ONE WEEK AGO, on a beautiful clear Saturday morning in Vermont, the Essential Prayers Project realized its dream to debut playing house concerts.
We want to play for smaller audiences. We want to see everyone’s faces and talk afterwards like we did something together. The old 4th wall of music, where everyone sits quietly and listens then leaves, is outmoded. There is an imbalance of perceived roles and their importance. To attend a live concert is a magnificently generous thing to do. To listen and respond from within, to show on your face that response, to breathe in sync with others in the room (because that is what happens)—these actions become huge in the face of our increasingly screen-based lives. User-friendly means that a machine has been programmed to resemble the depth and detail of human response—but still imperfectly. Nothing beats the grace and finesse of actual human interaction!
And this audience delivered. They listened so intently we could hear them listening. They carried us when we got nervous and made mistakes with the newness. Some people even cried. Wow. We felt it all. Exhilarating.
We were well partnered in this desire for connection: The Magsamens welcomed our music into their beautiful home on a hilltop in North Bennington overlooking the western flank of the Green Mountains. The home was originally a humble farmhouse dating back several Vermont centuries.
The Music Room where we sang, had its own history. The room itself had once been part of the mansion a few doors across on another magnificent wooded hilltop. That mansion belonged to the Park-McCullough family: built by John McCullough who moved to North Bennington in 1873 after marrying Eliza Hall Park, daughter of Panama Railway president Trenor Park. His father-in-law appointed McCullough vice-president of the distant railway. Through the 1880s McCullough rose to run not only Panama, Chicago, Erie Railroads but Bennington & Rutland Railway which built many of the neighborhoods of North Bennington. He become governor of Vermont from 1902 to 1904.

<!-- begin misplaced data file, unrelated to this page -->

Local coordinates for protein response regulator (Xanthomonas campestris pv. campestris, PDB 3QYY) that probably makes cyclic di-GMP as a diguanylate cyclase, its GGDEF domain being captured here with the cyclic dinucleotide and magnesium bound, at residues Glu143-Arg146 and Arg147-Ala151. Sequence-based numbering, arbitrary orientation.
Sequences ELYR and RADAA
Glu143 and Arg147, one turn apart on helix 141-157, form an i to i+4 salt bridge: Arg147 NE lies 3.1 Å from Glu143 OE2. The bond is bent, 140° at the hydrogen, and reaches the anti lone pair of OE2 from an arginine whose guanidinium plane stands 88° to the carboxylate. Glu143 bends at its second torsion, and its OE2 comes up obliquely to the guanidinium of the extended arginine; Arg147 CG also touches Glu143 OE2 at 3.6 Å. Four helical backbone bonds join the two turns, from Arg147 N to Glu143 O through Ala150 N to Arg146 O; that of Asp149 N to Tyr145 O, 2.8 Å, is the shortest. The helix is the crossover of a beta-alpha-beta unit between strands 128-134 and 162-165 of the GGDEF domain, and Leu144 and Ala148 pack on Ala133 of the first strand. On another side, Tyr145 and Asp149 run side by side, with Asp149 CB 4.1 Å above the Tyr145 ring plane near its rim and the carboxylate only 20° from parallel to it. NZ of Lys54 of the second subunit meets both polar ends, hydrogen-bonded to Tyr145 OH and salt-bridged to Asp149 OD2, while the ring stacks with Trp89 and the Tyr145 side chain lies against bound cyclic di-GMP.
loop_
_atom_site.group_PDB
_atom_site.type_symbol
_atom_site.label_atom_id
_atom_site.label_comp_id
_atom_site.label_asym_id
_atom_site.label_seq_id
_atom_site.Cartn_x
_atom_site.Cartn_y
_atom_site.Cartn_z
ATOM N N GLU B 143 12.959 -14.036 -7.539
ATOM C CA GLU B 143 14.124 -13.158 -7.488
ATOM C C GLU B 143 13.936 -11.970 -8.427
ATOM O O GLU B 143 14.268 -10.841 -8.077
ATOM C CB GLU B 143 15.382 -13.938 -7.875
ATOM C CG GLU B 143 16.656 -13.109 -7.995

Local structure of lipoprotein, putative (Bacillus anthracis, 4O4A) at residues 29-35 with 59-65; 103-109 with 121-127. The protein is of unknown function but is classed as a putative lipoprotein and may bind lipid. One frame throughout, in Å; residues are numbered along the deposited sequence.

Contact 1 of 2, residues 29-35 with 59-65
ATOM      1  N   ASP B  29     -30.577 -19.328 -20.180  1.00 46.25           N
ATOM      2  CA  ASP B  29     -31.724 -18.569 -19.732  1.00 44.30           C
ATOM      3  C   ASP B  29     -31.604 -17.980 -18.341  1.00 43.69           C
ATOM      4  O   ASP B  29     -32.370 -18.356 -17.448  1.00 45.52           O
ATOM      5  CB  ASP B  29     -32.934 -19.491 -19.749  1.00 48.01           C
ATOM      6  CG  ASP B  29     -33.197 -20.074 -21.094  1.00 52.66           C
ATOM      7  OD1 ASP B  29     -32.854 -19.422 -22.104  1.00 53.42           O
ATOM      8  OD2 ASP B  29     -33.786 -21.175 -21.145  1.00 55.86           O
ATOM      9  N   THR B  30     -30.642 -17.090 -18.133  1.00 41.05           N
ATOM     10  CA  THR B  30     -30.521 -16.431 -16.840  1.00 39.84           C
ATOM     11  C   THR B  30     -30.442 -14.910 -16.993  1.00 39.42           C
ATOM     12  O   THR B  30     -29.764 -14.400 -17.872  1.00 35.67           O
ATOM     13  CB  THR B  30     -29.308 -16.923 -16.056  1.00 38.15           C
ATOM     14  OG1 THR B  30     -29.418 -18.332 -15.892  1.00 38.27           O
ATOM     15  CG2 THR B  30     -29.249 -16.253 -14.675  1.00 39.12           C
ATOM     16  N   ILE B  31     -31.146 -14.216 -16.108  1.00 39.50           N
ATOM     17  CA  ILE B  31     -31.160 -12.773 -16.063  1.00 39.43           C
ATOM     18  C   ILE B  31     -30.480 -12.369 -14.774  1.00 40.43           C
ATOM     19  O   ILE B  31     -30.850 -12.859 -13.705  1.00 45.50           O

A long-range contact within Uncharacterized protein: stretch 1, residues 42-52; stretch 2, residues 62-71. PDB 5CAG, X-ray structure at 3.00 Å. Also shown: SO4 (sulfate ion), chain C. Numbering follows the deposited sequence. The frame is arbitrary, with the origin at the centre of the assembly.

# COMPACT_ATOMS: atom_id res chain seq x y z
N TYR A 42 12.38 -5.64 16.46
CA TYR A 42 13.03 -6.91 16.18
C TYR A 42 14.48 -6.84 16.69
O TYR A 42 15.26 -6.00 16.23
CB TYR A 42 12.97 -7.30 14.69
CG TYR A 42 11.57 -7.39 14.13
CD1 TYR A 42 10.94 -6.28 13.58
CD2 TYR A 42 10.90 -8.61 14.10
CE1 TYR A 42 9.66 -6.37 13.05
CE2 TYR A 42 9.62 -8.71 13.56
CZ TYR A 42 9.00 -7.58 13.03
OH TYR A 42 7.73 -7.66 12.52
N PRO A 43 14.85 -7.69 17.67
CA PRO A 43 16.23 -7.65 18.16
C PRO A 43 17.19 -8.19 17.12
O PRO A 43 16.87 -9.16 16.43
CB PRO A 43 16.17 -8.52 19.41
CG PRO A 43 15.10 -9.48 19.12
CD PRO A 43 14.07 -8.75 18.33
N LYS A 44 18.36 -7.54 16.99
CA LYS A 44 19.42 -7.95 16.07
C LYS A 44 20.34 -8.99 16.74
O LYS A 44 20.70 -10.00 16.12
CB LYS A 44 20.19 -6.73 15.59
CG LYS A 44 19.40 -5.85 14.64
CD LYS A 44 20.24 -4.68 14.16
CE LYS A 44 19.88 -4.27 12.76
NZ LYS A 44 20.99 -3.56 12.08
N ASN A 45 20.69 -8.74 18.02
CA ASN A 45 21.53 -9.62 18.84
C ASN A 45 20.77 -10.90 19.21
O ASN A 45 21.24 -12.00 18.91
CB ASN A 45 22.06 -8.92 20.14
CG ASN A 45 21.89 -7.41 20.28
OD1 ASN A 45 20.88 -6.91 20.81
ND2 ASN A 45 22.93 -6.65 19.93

But his youngest daughter Esther Morgan Park McCullough fell in love with a woman, international concert pianist Cora Stell Andersen. Esther was a novelist but played the violin. They became lifelong partners. The Park-McCullough parents moved the music room (see video) above in one piece, adding it to the farmhouse, so that the couple could live in privacy.
The acoustics were amazing. The audience members were gorgeous. We broke fast on homemade quiche and sat and talked for almost twice the length of the concert we’d just given. Marvelous. Just what we’d dreamed of.